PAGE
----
Factorial analysis of variance were conducted using General Linear Model procedure in the SAS package (SAS, 1990) to determine the significance of the effects of N fertilization, cropping varieties, year and their interactions on N uptake, and NUE indices.

3. Results and Discussion 3.1. Effect of N application on grain N-uptake, straw N-uptake and total N-uptake
Nitrogen uptake in grain and total nitrogen uptake had a significant response to N fertilization and different varieties (Table 2).Grain N-uptake increased significantly with N .In the other hand, the highest grain N-uptake was due to Khazar variety. Khazar variety accumulated maximum N (52.41 kgha1) in the grain and straw totally. This may be associated with maximum yield. Fageria et al, (2003) and Shinano et al, (1995) reported that in cereals including rice, N accumulation is associated with dry matter production and yield of shoot and grain. Nitrogen uptake in the straw differs significantly between 0 and 90(kg N ha1), and straw N-uptake increased significantly with N. As N4 (90kg N ha-1) caused the highest content of N uptake (57.16 kg ha-1). Fageria et al (2009) believed that this may be associated with maximum yield of shoot yield. But there was no interaction effect among varieties and straw N-uptake.

3.2. Effect of N application on N use efficiency under different N treatments

N harvest index was defined as the percent of grain N uptake to total plant N uptake. The proportion of total plant N partitioned to the grain is called the N harvest index (NHI) (Fageria et al, 2003). Effect of N was not significant, but NHI of rice was decreased with increasing N application (Table 3). It indicated that the N ratio in straw enhanced with increasing N application and it led to rice plant uptake N excessively.
Table 2: Significance of the F values from the analysis of variance for rice cultivar Diamante parameters
Parameters grain N-uptake straw N-uptake total N-uptake Nitrogen (N) ** * ** Variety (V) ** Ns *



Ns Ns * **

Ns ** * *

*, ** = significant at the 0.05 and 0.01 probability levels, Respectively; ns = not significant.

This result was similar to that of Quanbao et al (2007). Results showed that NHI of rice genotypes for experiment was decreased significantly with increasing N application. Artacho et al (2009) in his research showed that N harvest index was not affected significantly with N fertilization.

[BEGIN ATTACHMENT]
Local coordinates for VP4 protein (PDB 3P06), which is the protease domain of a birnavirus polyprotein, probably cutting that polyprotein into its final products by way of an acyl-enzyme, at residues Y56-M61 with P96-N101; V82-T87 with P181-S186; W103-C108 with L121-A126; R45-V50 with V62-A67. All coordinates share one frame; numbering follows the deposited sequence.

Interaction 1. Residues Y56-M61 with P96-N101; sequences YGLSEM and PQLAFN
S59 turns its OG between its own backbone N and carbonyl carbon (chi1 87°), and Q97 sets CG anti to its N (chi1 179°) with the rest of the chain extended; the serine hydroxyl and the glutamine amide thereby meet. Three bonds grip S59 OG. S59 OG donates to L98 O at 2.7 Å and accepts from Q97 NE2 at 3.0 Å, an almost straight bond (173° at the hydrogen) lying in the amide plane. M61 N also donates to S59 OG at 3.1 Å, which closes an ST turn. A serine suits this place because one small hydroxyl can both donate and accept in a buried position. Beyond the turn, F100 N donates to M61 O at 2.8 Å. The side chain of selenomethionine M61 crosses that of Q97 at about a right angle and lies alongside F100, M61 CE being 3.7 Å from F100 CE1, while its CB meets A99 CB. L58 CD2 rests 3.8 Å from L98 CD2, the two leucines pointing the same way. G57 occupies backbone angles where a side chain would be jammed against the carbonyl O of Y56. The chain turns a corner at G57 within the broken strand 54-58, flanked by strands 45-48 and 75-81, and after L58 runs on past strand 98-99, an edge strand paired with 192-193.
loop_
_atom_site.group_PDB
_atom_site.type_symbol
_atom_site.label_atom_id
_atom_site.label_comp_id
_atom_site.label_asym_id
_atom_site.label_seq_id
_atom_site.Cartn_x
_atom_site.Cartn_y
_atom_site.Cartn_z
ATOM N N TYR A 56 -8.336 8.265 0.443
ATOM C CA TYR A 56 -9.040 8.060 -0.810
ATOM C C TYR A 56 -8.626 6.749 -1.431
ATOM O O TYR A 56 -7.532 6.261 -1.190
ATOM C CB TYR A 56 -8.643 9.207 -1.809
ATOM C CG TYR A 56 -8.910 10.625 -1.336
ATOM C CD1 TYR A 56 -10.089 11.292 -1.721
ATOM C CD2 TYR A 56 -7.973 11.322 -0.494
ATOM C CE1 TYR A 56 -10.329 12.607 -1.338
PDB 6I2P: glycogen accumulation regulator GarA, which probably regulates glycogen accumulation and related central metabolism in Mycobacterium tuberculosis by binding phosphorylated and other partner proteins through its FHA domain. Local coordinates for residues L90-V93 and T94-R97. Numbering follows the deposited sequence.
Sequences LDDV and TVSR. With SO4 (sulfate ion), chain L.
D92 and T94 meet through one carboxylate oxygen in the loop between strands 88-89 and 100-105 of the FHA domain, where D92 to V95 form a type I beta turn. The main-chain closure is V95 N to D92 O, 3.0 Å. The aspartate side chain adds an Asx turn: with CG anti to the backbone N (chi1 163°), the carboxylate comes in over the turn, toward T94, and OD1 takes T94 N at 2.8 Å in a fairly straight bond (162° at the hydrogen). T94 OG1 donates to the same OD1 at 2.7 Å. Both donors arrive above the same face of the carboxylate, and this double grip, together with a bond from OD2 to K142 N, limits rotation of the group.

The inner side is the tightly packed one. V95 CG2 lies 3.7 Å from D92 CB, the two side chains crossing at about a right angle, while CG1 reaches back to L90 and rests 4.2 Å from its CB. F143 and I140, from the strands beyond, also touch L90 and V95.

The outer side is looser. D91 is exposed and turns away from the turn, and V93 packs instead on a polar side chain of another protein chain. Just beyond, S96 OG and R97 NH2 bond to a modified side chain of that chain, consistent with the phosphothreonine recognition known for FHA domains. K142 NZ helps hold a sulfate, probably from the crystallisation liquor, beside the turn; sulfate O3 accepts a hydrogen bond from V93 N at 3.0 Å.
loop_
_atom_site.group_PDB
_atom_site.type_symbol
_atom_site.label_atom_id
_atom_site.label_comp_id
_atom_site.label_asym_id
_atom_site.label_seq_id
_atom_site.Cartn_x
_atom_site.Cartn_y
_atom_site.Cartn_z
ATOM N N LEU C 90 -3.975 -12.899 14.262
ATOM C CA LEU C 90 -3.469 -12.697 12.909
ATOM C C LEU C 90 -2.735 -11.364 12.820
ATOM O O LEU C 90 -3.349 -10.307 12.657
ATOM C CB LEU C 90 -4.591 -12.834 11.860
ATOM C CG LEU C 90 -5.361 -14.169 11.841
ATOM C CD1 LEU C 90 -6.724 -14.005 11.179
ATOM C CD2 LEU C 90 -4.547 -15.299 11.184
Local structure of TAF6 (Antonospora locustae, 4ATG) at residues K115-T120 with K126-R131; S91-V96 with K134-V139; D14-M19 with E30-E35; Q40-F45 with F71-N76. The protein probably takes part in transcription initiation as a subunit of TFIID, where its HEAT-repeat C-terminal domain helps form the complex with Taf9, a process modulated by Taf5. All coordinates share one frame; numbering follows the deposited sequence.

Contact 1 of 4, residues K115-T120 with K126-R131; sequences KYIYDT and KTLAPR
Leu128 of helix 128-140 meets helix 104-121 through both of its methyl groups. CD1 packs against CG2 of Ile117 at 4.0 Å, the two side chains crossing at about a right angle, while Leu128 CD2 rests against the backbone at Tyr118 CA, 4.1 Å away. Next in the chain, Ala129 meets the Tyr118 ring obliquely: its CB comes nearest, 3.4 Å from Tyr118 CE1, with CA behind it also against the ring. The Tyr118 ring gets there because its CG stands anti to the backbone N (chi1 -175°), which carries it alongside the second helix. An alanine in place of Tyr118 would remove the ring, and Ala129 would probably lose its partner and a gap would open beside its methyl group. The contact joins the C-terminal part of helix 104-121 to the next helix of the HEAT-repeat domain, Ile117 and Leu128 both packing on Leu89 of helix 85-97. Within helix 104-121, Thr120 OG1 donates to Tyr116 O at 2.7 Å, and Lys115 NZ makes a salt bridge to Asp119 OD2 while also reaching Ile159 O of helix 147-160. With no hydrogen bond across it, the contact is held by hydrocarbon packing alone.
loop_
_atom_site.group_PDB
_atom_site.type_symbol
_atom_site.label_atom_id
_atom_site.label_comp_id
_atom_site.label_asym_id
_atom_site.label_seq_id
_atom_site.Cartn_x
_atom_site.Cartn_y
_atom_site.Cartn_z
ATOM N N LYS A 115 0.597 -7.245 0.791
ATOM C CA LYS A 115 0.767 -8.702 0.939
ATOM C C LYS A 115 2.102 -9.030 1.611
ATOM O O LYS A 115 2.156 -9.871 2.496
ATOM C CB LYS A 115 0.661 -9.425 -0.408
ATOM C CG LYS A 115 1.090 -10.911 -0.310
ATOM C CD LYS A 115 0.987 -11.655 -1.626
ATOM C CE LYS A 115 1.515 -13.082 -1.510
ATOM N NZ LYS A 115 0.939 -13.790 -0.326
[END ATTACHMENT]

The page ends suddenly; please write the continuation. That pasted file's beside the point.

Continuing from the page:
Table 3: N use efficiency indices for rice varieties for the different treatments
N rate (kg ha-1)_ 0 30 60 90 NHI 2007 69 67 71 69 2008 76 77 77 75 0.47 0.33 0.35 0.51 0.47 0.4 20.01 18.47 14.25 19.96 20.28 18.36 58.53 55.57 36.73 48.47 49.16 45.76 ANRE 2007 2008 ANUE 2007 2008 PNUE 2007 2008

Apparent n recovery efficiency (ANRE) was defined as the ratio that total plant N uptake with N application minus total plant N uptake without N application, then divided by N application. It was the primary index to describe the characteristics of N uptake and utilization in rice. Most researchers considered that this description accorded with the fact of rice production. Data indicated that ANRE of rice was decreased with increasing N application (table3). Quanbao et al (2007), showed that ANRE was increased with increasing of N application in sandy soil while it was increased firstly and reach to the maximum under 225 kg ha-1 N application, then declined significantly under 300 kg ha-1 N application in clay soil. It indicated that it was not useful for improvement of ANRE with more or less N application. Agronomic n use efficiency (ANUE) was defined as the ratio of grain yield with N application minus grain yield without N application to N application and was used to describe the capability of yield increase per kilogram pure N. Results showed that with increasing of N application, ANUE decreased (table3). It indicated that the capability of yield increase per kilogram pure N declined remarkably with increasing N application. In another research Zhang et al (2007) reported the same results. As agronomic N use efficiency of different genotypes was different. ANUE of all genotypes was decreased significantly. Also the same results was showed in Artacho,s research (2009). Physiological N use efficiency (PNUE) was defined as the ratio of yield increased with N application to total plant N uptake increased with N application and it reflected the use efficiency of N absorbed by rice plant. Analysis of data indicated that, PNUE of all varieties was decreased with increasing N application (table 3). It showed that yield increased per kilogram N accumulated in rice plant was decreased with increasing N application. Quanbao et al, (2007) in the same research showed that under two soil conditions, PNUE of all genotypes was decreased significantly with increasing N application. Compared to PNUE under two soil conditions, it was higher in sandy soil than that in clay soil.

4. References